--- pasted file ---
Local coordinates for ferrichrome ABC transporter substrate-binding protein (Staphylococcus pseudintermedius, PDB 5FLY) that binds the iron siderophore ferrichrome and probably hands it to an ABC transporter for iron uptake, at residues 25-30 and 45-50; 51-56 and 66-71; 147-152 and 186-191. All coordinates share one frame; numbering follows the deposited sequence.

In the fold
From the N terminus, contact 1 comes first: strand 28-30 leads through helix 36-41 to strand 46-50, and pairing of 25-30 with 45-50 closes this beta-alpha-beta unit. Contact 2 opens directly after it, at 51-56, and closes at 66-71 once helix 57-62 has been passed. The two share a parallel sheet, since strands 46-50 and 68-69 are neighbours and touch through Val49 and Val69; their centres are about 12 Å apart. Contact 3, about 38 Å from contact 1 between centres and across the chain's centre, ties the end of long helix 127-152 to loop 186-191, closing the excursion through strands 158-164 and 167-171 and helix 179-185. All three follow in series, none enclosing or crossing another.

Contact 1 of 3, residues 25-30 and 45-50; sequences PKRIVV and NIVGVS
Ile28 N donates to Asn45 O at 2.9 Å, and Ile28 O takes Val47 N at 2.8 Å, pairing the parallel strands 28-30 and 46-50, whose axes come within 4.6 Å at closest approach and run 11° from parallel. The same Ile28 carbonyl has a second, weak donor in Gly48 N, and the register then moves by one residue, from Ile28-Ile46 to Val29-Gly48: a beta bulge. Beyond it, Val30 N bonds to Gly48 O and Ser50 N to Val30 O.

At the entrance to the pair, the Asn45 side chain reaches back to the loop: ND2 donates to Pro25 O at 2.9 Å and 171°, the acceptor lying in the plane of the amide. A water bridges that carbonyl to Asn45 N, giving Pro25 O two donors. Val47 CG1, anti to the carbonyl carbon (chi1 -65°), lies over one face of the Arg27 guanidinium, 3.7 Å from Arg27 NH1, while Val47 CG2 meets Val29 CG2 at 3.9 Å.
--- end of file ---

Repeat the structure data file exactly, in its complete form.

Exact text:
Local coordinates for ferrichrome ABC transporter substrate-binding protein (Staphylococcus pseudintermedius, PDB 5FLY) that binds the iron siderophore ferrichrome and probably hands it to an ABC transporter for iron uptake, at residues 25-30 and 45-50; 51-56 and 66-71; 147-152 and 186-191. All coordinates share one frame; numbering follows the deposited sequence.

In the fold
From the N terminus, contact 1 comes first: strand 28-30 leads through helix 36-41 to strand 46-50, and pairing of 25-30 with 45-50 closes this beta-alpha-beta unit. Contact 2 opens directly after it, at 51-56, and closes at 66-71 once helix 57-62 has been passed. The two share a parallel sheet, since strands 46-50 and 68-69 are neighbours and touch through Val49 and Val69; their centres are about 12 Å apart. Contact 3, about 38 Å from contact 1 between centres and across the chain's centre, ties the end of long helix 127-152 to loop 186-191, closing the excursion through strands 158-164 and 167-171 and helix 179-185. All three follow in series, none enclosing or crossing another.

Contact 1 of 3, residues 25-30 and 45-50; sequences PKRIVV and NIVGVS
Ile28 N donates to Asn45 O at 2.9 Å, and Ile28 O takes Val47 N at 2.8 Å, pairing the parallel strands 28-30 and 46-50, whose axes come within 4.6 Å at closest approach and run 11° from parallel. The same Ile28 carbonyl has a second, weak donor in Gly48 N, and the register then moves by one residue, from Ile28-Ile46 to Val29-Gly48: a beta bulge. Beyond it, Val30 N bonds to Gly48 O and Ser50 N to Val30 O.

At the entrance to the pair, the Asn45 side chain reaches back to the loop: ND2 donates to Pro25 O at 2.9 Å and 171°, the acceptor lying in the plane of the amide. A water bridges that carbonyl to Asn45 N, giving Pro25 O two donors. Val47 CG1, anti to the carbonyl carbon (chi1 -65°), lies over one face of the Arg27 guanidinium, 3.7 Å from Arg27 NH1, while Val47 CG2 meets Val29 CG2 at 3.9 Å.